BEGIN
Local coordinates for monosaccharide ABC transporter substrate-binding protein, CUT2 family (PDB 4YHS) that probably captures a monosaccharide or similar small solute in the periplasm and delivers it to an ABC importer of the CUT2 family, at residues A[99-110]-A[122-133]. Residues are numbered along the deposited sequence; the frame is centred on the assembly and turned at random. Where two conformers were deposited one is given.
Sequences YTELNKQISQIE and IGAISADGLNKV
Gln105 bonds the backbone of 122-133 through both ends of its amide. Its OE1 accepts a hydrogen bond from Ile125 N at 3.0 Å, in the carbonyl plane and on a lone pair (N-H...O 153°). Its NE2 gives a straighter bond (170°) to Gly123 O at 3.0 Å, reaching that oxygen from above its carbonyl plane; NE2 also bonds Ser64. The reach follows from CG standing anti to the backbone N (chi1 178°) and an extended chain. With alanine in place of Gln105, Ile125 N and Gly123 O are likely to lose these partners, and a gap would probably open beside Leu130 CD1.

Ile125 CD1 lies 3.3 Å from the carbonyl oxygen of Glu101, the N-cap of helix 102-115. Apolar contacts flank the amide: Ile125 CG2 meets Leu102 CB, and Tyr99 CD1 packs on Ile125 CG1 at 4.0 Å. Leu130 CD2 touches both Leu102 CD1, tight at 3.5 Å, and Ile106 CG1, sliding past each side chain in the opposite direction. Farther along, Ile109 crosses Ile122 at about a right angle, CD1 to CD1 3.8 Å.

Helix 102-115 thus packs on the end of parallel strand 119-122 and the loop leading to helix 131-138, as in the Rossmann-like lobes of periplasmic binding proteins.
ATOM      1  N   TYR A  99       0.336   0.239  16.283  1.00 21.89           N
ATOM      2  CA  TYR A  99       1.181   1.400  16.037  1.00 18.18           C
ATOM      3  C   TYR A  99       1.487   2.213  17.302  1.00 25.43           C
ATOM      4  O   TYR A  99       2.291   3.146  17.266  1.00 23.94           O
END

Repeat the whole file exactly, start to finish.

Local coordinates for monosaccharide ABC transporter substrate-binding protein, CUT2 family (PDB 4YHS) that probably captures a monosaccharide or similar small solute in the periplasm and delivers it to an ABC importer of the CUT2 family, at residues A[99-110]-A[122-133]. Residues are numbered along the deposited sequence; the frame is centred on the assembly and turned at random. Where two conformers were deposited one is given.
Sequences YTELNKQISQIE and IGAISADGLNKV
Gln105 bonds the backbone of 122-133 through both ends of its amide. Its OE1 accepts a hydrogen bond from Ile125 N at 3.0 Å, in the carbonyl plane and on a lone pair (N-H...O 153°). Its NE2 gives a straighter bond (170°) to Gly123 O at 3.0 Å, reaching that oxygen from above its carbonyl plane; NE2 also bonds Ser64. The reach follows from CG standing anti to the backbone N (chi1 178°) and an extended chain. With alanine in place of Gln105, Ile125 N and Gly123 O are likely to lose these partners, and a gap would probably open beside Leu130 CD1.

Ile125 CD1 lies 3.3 Å from the carbonyl oxygen of Glu101, the N-cap of helix 102-115. Apolar contacts flank the amide: Ile125 CG2 meets Leu102 CB, and Tyr99 CD1 packs on Ile125 CG1 at 4.0 Å. Leu130 CD2 touches both Leu102 CD1, tight at 3.5 Å, and Ile106 CG1, sliding past each side chain in the opposite direction. Farther along, Ile109 crosses Ile122 at about a right angle, CD1 to CD1 3.8 Å.

Helix 102-115 thus packs on the end of parallel strand 119-122 and the loop leading to helix 131-138, as in the Rossmann-like lobes of periplasmic binding proteins.
ATOM      1  N   TYR A  99       0.336   0.239  16.283  1.00 21.89           N
ATOM      2  CA  TYR A  99       1.181   1.400  16.037  1.00 18.18           C
ATOM      3  C   TYR A  99       1.487   2.213  17.302  1.00 25.43           C
ATOM      4  O   TYR A  99       2.291   3.146  17.266  1.00 23.94           O